Is addiction to blame for our high-fat diets?

 

The ‘rats on cheesecake’ study has generated discussion around the contentious issue of linking food addiction and obesity, writes CLAIRE O'CONNELL

IS IT possible to be addicted to junk food? Studies on rats are showing that if they have plenty of access to foods high in fat and sugar – the kind of fare that in excess can quickly lead to obesity – the reward pathways that light up in their brains show the hallmarks of addiction.

It’s a contentious area, but Irish researcher Dr Paul Kenny has been making strides in understanding the molecular changes in the brain – in animal models at least – associated with seeking the reward of junk food even when the consequences are known not to be good.

Originally from Finglas, educated at Trinity College Dublin and now an associate professor at the Scripps Research Institute in Florida, Kenny has been looking at neurobiology of addiction.

“It’s well established that dopamine transmission plays a key role in drug addiction and reward-related behaviours,” he says.

“My interest in this was to try to look at the molecular biology of the process.”

Kenny turned his attention to behaviours that are linked with obesity, and decided to see the effects eating junk food could have on dopamine in the rat brain.

“It was the idea that junk food is comfort food, and can it be addictive,” he says.

“We wanted to see can an animal develop dependence on this type of food and demonstrate addictive-like behaviours.”

The experiment used three sets of rats. One had bland standard lab-rat chow, while another had chow with a restricted session of palatable food – such as bacon, sausage, cheesecake and chocolate – once a day. The final group had chow plus free, 24-hour access to the “cafeteria” food whenever they wanted it.

So what happened? “It was remarkable to see,” recalls Kenny, who last week picked up the Jacob P Waletzky award from the Society for Neuroscience in the US.

“The animals that had just the chow took about 100kcals per day, so they had a really nice steady weight gain, they looked really healthy.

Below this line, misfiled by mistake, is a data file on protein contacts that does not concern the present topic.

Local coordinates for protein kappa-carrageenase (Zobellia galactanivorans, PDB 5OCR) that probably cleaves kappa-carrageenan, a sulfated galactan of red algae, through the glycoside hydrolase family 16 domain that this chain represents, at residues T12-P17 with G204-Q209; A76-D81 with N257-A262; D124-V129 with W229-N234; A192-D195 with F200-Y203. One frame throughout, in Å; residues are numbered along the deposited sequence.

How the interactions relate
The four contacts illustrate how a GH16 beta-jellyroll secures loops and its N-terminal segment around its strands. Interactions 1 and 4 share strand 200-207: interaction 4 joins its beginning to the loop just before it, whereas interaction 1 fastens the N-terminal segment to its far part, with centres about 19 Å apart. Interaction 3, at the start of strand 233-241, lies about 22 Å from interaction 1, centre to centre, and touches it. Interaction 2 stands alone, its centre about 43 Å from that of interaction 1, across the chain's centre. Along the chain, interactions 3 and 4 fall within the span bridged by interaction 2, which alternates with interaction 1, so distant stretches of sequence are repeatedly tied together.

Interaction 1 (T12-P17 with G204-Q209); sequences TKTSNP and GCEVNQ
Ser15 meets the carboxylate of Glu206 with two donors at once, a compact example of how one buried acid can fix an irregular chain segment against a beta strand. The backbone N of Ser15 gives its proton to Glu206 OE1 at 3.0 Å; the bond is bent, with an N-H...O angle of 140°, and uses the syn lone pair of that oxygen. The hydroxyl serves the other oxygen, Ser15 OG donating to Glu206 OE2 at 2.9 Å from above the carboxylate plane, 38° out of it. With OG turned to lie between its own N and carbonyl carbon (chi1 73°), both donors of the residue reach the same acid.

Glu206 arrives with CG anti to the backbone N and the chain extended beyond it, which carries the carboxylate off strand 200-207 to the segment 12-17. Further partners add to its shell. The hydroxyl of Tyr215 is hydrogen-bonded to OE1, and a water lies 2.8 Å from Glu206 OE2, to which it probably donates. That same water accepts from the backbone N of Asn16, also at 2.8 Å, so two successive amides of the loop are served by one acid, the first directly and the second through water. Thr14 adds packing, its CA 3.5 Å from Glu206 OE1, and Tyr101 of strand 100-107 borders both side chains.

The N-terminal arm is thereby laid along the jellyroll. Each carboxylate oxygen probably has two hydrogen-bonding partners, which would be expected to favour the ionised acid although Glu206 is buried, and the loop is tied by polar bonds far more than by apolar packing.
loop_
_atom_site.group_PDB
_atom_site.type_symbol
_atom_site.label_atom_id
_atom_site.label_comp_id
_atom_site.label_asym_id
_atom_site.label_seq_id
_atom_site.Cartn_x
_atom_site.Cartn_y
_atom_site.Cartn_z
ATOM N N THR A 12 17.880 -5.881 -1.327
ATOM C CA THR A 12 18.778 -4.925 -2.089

“And the animals that had one-hour access to the junk food binged, but they only consumed the same number of calories, they didn’t over-consume.”

But while the one-hour rats were keen to jump on the cafeteria fare and guzzle it when it became available, their 24-hour full-access counterparts got into lazy snacking mode, describes Kenny: “They got really sedentary. And they would graze continuously, it was really noticeable.”

There was another difference between the one-hour wolfers and the 24-hour junk food fans – the reward pathways that lit up in their brains.

“In the limited access group – the binge eaters – there was no real change in the activity of their brain reward system,” says Kenny.

But the 24-hour junk foodies looked bad. “They had the same type of crash in reward activity that you would see in an animal that is overusing cocaine or heroin, they showed this real hallmark of a disruption in their brain reward activity.”

One theory is that when the molecular reward system gets overstimulated – in this case by the lure and capture of cheesecake and the like – the brain responds by toning down certain activities, explains Kenny.

“You stop eating the food or doing the drug, all you are left with is this deficient sub-functional brain reward system,” he says.

“So you have gone from a state where you indulge in a food because it is nice, to now you need the food because otherwise without it you are going to feel really bad.”

One of the key suspects in the reward pathway is the D2 receptor, which Kenny’s group thought may become deficient in the full-time junk food rats. So they experimentally “knocked down” the D2 receptor to see if it would accelerate the process of crashing the brain reward system.

And it did: when the D2-receptor deficient animals were offered free-for-all junk food, they snapped into an addiction-like response, he recalls. “Almost immediately [the rats] had a crash in their brain reward systems, it happened almost overnight, and they were compulsive almost immediately as well.”

So in essence, their lab data show that when you combine a knocked down D2 receptor with an environment that promotes obesity, you have lit the fuse for a big bomb – in rats at least. Kenny also notes that other work has linked low D2 receptor activity with a higher risk of obesity in humans.

When the “rats on cheesecake” study was published in Nature Neuroscience earlier this year, it generated discussion around the contentious issue of linking food addiction and obesity.

One comment piece carried by the same journal warned that “ . . . parallels between drug and food ‘addiction’ should be drawn with caution”.

Kenny agrees the topic is a controversial one and the rat model lacks some of the brain structures and social drives that crop up in humans and may influence behaviour.

“The whole concept of an addiction to food really rubs some people up the wrong way, and I can totally understand that,” he says. “But we are trying to take some of the stuff we know from addiction and see if those systems are involved in obesity as well.”